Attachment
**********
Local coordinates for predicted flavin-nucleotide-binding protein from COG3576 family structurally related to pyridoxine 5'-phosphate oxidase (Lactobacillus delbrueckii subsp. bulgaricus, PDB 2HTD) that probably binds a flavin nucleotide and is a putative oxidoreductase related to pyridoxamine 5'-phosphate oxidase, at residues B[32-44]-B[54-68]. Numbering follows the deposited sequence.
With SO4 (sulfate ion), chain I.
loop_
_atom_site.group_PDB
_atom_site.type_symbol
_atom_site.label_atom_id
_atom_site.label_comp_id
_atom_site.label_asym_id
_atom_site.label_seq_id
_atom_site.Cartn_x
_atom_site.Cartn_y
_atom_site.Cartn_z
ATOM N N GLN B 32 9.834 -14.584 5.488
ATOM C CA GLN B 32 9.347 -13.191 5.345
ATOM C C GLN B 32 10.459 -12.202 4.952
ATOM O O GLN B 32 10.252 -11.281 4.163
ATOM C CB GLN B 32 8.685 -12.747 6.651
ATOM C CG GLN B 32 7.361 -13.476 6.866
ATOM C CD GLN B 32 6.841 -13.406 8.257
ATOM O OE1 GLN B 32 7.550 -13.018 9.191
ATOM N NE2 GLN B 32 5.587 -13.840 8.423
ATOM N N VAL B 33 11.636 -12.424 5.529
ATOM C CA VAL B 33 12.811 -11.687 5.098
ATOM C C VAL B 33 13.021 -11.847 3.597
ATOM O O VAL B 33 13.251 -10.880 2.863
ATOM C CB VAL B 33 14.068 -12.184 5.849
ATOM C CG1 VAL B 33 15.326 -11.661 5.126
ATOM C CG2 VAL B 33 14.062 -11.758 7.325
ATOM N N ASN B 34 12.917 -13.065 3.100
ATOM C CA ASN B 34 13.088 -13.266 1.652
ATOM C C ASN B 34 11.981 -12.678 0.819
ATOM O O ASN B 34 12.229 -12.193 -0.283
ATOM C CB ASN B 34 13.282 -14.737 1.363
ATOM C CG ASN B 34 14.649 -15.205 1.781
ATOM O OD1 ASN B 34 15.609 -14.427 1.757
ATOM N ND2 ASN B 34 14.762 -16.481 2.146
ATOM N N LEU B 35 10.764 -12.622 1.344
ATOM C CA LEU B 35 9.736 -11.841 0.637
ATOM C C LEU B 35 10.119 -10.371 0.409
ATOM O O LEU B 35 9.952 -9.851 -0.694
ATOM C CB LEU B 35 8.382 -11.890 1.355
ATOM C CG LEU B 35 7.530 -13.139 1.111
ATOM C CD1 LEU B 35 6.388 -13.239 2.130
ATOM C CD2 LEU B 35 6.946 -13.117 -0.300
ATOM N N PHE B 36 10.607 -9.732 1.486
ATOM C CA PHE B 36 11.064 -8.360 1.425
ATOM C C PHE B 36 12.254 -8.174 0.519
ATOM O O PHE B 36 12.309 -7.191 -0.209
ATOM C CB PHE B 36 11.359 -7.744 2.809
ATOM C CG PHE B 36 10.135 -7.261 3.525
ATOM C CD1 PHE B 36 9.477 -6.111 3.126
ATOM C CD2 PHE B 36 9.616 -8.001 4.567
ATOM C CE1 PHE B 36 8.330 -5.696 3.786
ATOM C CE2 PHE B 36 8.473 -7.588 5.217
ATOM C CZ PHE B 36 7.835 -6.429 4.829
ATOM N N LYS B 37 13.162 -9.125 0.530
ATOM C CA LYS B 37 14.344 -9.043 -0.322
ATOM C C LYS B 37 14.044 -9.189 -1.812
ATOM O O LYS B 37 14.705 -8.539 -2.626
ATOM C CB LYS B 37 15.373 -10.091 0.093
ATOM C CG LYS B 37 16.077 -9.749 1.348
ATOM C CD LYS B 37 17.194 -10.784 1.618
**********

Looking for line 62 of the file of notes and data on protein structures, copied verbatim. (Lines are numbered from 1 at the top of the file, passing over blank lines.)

ATOM C CD LYS B 37 17.194 -10.784 1.618